From Trauma to Traum
Political art? Sure! Political art today? Sure, even more so!
Works of art are always utterly subjective and, if of true artistic value,
always utterly universal.
Salam Diab lives and works as a member of the arabic minority in the city of
Tamra where this minority though is the almost overall majority.
Experiencing oneself as a part of this opposite and working as an Israeli
artist with a Palestinian background have an influence on Salam Diab's
worldview and the art emanating from it.
Adi Ben Horin, who was born in a kibbutz and who continues living there,
close to the Lebanese borders, has been influenced by the proto-socialist
project of such a shielded community, though being exposed to the threat of
the armed forces. As a child Adi Ben Horin used to play hide and seek in the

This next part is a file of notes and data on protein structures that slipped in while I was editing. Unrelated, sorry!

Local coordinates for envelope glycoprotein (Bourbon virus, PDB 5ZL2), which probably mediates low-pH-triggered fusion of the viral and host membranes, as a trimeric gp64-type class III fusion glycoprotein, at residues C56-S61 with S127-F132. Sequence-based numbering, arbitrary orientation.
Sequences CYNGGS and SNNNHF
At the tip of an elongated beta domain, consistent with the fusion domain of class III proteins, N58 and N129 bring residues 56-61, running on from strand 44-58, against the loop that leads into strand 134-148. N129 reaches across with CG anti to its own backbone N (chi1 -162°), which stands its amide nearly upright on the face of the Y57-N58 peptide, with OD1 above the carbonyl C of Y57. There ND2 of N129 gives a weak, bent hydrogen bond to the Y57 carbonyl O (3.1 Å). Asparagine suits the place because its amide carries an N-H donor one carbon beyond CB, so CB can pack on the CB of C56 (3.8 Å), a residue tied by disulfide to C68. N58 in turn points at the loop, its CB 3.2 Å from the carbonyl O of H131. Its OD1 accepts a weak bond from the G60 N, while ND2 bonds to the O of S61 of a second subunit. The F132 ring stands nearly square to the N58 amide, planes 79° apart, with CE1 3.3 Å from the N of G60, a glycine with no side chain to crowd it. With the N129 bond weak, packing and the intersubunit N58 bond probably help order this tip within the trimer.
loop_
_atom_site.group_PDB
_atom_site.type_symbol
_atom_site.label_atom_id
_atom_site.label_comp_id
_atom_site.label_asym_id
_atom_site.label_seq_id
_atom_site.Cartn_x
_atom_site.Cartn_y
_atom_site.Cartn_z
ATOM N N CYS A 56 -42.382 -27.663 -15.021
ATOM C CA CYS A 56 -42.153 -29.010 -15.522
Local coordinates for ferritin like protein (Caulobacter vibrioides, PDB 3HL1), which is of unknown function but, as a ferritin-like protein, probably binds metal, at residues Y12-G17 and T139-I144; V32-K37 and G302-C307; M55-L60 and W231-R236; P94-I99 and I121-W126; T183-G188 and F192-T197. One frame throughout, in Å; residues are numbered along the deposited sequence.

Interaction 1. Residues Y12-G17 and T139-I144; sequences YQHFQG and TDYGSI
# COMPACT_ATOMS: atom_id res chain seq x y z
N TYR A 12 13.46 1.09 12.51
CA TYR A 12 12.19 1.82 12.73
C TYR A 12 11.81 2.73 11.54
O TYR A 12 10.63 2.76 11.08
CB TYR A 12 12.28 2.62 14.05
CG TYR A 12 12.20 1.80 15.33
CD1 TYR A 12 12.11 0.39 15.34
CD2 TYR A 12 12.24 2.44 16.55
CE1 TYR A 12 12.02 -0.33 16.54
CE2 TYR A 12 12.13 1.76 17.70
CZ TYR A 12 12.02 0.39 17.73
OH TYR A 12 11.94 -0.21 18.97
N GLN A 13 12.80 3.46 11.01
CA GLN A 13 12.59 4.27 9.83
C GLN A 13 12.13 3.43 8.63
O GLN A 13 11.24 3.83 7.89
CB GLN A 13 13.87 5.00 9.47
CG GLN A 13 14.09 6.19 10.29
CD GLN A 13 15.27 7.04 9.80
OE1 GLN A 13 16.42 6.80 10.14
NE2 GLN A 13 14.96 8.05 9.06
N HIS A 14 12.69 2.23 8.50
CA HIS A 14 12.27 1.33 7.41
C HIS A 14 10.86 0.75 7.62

tranches cutting through the grounds as lines of defense from possible
rocket attacks. In his current works one can find the traces of those long
Tim Deussen grew up in then Western Germany, in the city of Düsseldorf,
during the golden years of its Art Academy and School of Photography. After
Germany's reunification Tim Deussen moved to the former east of Berlin and
started investigating the recent past of bygone GDR.
All three address, directly or indirectly, issues of the hero and martyr.
Heroes usually are dead. Martyrs are tragic heros, unwillingly because they
have been forced into their destiny, or deliberately through an act of
willpower. Most commonly a martyr does not exist solely by himself. Either
others have engendered his being a hero, or he has swept away others in his
step forward. Martyrdom means suffering and trauma. Art, by addressing such
issues, may offer a vision, a dream, a Traum, for stepping out of fate, not
as an escape but as a means for gestating a liveable future.
This exhibition allows the beholder an insight into those complexities and
how they might be related to other, apparently alien contexts.
Stephan Weitzel, 2014